Marie Claire was able to attend one of them.

"There is always the fear of looking like a clown"

Caroline is one of the women taking part in the “Beauty without mirror” workshop this afternoon, in the Yves Rocher boutique on the Champs-Elysées. Behind her impeccably dressed appearance, it's hard to imagine that this Parisian was affected by age-related macular degeneration at just 13 years old. Occurring overnight, this pathology corresponds to a degradation of part of the retina, leading to the loss of central vision. Which means that Caroline only sees the periphery. The images she perceives are not clear, she only distinguishes shapes and colors, constantly confused with small black and white dots. However, Caroline has not given up on coquetry, quite the contrary. "I wear makeup every day, I'm a beauty addict" , she laughs.

Endowed with a character that leaves little room for lamentations, she did not ask herself the question of whether she should wear makeup or not. Rather, she wondered how to adapt this ritual to her disability. The answer ? "I go for the most practical and the least risky to be sure of myself," she says. Because she admits, "there is always the fear of looking like a clown". So on a daily basis, she favors natural colors and easy-to-apply textures to avoid lines. Before major events (Caroline is a columnist and often appears in the media, editor's note) she still asks for the validation of her relatives, "but the big misses are rare", she assures.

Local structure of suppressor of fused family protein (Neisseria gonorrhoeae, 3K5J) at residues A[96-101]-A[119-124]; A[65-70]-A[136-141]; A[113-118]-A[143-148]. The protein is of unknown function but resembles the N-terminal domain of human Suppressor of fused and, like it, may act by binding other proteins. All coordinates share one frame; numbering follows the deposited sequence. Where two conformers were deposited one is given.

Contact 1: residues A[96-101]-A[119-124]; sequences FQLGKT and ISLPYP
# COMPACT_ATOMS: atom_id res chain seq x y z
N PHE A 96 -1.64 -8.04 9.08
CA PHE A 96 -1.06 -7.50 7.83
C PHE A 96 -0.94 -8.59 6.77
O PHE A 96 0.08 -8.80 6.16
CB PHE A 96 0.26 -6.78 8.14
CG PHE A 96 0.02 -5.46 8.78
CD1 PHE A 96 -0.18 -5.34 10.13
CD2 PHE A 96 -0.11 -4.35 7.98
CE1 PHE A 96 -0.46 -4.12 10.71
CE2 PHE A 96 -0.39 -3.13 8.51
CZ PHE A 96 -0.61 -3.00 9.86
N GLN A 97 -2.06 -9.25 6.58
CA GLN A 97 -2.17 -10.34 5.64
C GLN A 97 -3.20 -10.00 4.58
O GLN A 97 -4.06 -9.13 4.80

Like all visually impaired or blind people, Caroline has developed other senses. Without her sight to guide her, it is her memory and her touch that she trusts. "I do my make-up by marks and memorization, she explains. I know that it takes so much product, that it has to be applied in such a way, and in such a place."

As reliable as his memories and his hands may be, unfortunately there are times when that just isn't enough. We do not realize it when blindness is a distant subject, but the packaging of cosmetics is very often standardized. So how can you distinguish an eyeshadow from a blush when all the boxes look alike?

“I categorize my beauty products, putting them by type, explains Caroline. For example, I know exactly where I put my lipsticks, the pink shades on one side, the peach shades on the other. I sometimes get it wrong when I'm in a hurry, but overall it's a system that works!"